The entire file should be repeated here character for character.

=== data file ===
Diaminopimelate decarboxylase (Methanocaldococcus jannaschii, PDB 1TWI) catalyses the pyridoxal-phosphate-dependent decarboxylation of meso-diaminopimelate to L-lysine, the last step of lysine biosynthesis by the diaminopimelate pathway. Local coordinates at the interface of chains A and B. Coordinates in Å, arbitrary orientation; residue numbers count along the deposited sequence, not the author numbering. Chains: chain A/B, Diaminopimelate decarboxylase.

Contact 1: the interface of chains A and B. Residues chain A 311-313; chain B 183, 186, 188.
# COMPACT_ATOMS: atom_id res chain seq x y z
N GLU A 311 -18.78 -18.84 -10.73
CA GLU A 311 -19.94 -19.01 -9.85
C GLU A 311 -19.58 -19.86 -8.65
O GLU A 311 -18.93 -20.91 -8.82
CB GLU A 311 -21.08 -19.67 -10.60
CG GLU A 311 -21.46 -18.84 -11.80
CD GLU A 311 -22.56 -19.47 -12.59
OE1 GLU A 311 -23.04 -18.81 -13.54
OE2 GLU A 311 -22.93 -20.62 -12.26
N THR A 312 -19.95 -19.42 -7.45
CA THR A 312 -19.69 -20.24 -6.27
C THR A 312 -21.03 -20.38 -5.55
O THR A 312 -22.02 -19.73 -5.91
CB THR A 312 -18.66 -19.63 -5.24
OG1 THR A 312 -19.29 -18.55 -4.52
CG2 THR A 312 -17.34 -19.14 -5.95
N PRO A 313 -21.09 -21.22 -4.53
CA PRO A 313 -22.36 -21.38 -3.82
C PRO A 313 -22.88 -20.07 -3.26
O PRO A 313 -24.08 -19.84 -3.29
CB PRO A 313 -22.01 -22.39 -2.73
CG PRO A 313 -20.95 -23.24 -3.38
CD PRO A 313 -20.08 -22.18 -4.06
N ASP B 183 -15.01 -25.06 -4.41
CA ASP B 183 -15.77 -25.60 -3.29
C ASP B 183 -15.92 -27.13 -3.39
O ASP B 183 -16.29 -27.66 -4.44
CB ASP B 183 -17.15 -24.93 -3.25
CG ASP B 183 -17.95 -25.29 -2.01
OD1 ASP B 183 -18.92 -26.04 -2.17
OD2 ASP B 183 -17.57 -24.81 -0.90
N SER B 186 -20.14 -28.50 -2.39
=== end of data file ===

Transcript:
Diaminopimelate decarboxylase (Methanocaldococcus jannaschii, PDB 1TWI) catalyses the pyridoxal-phosphate-dependent decarboxylation of meso-diaminopimelate to L-lysine, the last step of lysine biosynthesis by the diaminopimelate pathway. Local coordinates at the interface of chains A and B. Coordinates in Å, arbitrary orientation; residue numbers count along the deposited sequence, not the author numbering. Chains: chain A/B, Diaminopimelate decarboxylase.

Contact 1: the interface of chains A and B. Residues chain A 311-313; chain B 183, 186, 188.
# COMPACT_ATOMS: atom_id res chain seq x y z
N GLU A 311 -18.78 -18.84 -10.73
CA GLU A 311 -19.94 -19.01 -9.85
C GLU A 311 -19.58 -19.86 -8.65
O GLU A 311 -18.93 -20.91 -8.82
CB GLU A 311 -21.08 -19.67 -10.60
CG GLU A 311 -21.46 -18.84 -11.80
CD GLU A 311 -22.56 -19.47 -12.59
OE1 GLU A 311 -23.04 -18.81 -13.54
OE2 GLU A 311 -22.93 -20.62 -12.26
N THR A 312 -19.95 -19.42 -7.45
CA THR A 312 -19.69 -20.24 -6.27
C THR A 312 -21.03 -20.38 -5.55
O THR A 312 -22.02 -19.73 -5.91
CB THR A 312 -18.66 -19.63 -5.24
OG1 THR A 312 -19.29 -18.55 -4.52
CG2 THR A 312 -17.34 -19.14 -5.95
N PRO A 313 -21.09 -21.22 -4.53
CA PRO A 313 -22.36 -21.38 -3.82
C PRO A 313 -22.88 -20.07 -3.26
O PRO A 313 -24.08 -19.84 -3.29
CB PRO A 313 -22.01 -22.39 -2.73
CG PRO A 313 -20.95 -23.24 -3.38
CD PRO A 313 -20.08 -22.18 -4.06
N ASP B 183 -15.01 -25.06 -4.41
CA ASP B 183 -15.77 -25.60 -3.29
C ASP B 183 -15.92 -27.13 -3.39
O ASP B 183 -16.29 -27.66 -4.44
CB ASP B 183 -17.15 -24.93 -3.25
CG ASP B 183 -17.95 -25.29 -2.01
OD1 ASP B 183 -18.92 -26.04 -2.17
OD2 ASP B 183 -17.57 -24.81 -0.90
N SER B 186 -20.14 -28.50 -2.39